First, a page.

Douglas Booth, Gillian Anderson, Vanessa Kirby
Directed by Brian Kirk
It’s the classic “from rags-to-riches” tale by the English writer Charles Dickens.
Pip is a young orphan, taken in by his older sister and her husband, Joe, who live in a modest, out-of-the-way house on the marshes. Pip dreams of a better life for himself, rather than the promised apprenticeship he expects as a blacksmith. When a rich recluse takes interest in him, Pip’s hopes soar higher. One day, Pip receives word an anonymous benefactor has decided to make him a gentleman, so off to London Pip goes without looking back on the family who raised him.
The moral of Pip’s story is clear throughout this mini-series of never forgetting where you came from. Ashamed of the poor and uneducated people who raised him, Pip arrogantly turns his back on the ones he once loved. When those who love you stick with you through times of trouble, however, Pip’s guilty conscience steers him in an amending direction. Being rich doesn’t always bring happiness and for Pip, he realizes what a mistake he has made in ignoring the important people in his life.
It could have been possible to fit most of the story from Dicken’s novel into an extra episode in this mini-series. Minor characters were either cut (like the character Biddy) or further made less important (take Wemmick, for example). Watching anything that has been transformed from page to screen will most likely be disappointing, but there were certain events I would have liked to see unfold on screen.
Mr. Wemmick’s character is supposed to be two-faced. There is his “Little Britain” personality and his “Castle” side. In the office, Mr. Wemmick is serious about his business, but at the comfort of his home, he isn’t afraid of looking through a loophole or two to help Pip. In this adaptation of the book, Mr. Wemmick is mostly cold towards Pip and isn’t the same kind of man who would invite Pip over for a shotgun wedding.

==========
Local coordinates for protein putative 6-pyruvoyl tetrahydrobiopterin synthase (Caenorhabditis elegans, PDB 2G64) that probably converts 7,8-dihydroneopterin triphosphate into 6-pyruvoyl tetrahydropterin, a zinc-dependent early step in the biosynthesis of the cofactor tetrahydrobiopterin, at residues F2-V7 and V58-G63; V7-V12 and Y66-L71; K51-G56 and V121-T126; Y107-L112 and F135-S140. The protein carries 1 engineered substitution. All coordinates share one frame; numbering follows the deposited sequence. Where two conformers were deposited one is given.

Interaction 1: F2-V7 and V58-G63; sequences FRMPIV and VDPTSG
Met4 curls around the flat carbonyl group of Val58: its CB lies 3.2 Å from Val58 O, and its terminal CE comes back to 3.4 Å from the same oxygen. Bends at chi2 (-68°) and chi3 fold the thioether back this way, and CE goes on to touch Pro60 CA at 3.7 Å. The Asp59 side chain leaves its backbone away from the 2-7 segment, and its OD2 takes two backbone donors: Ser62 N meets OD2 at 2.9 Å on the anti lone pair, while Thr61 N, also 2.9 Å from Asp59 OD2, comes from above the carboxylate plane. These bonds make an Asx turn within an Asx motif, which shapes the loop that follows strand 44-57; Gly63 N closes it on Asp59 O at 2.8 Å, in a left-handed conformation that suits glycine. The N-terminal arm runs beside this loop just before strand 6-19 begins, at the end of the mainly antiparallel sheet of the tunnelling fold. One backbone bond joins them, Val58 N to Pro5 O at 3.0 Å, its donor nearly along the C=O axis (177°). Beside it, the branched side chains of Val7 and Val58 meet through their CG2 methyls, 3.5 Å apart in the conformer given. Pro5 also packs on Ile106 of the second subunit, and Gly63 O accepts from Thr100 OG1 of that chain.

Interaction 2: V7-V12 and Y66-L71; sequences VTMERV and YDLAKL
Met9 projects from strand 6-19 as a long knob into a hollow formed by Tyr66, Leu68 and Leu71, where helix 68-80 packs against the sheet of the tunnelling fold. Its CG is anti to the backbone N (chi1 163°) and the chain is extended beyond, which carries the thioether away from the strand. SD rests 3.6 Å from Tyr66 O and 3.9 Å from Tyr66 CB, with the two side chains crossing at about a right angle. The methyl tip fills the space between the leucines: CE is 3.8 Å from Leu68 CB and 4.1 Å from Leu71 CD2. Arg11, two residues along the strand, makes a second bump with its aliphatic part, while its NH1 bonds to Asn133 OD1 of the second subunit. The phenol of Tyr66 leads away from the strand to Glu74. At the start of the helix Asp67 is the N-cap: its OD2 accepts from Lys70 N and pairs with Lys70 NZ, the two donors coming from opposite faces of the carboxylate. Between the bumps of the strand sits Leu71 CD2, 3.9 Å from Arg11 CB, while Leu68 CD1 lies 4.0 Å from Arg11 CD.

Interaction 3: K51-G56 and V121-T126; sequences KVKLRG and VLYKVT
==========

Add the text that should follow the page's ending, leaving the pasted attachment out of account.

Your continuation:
The other event which would have had time to be told but was shortened in a more comprehensible story-telling was the feud between Magwitch and Compeyson. Dicken’s wove a delicate web between important characters such as Miss Havisham, Magwitch, Jaggers, and Compeyson. As Pip unfolds the truth behind his benefactor’s past, he finds out the history between Miss Havisham and the man who stood her up on her wedding day. What happened on screen instead, was a shortened version of these past histories. We had a summed up explanation that Magwitch had been away on business when Compeyson came along and tried to harass his wife. All along there was a longer history of Magwitch and Compeyson working together which was ignored in this series.
Besides talking about what could have been, Great Expectations conveyed the important message across about family. No matter how many times Pip expressed his ingratitude to the man who raised him, Joe was always there when he needed to be. I only wished Pip showed more guilt throughout the series when that was hammered into readers of the book, how bad Pip felt for his actions against Joe. While it was always shown that Pip was acting rudely, there was hardly a time when he showed remorse.
An actress I want to give credit to is Gillian Anderson who played Miss Havisham. Having been on an “X-Files” binge the past few months, seeing the transformation of Anderson into Miss Havisham was incredible. She looked the part and did a great job portraying this sad, heartbroken (but vengeful) woman. The difference between Anderson’s “Scully” from the “X-Files” to Miss Havisham really showed the wide-range of characters she can play.
Despite the fair acting and hardly truthful story-telling of Great Expectations, I expected more from this 3-hour adaptation. Next time I venture into watching it, I will try another version.
Photo credit: https://www.pinterest.com/pin/277182552036322240/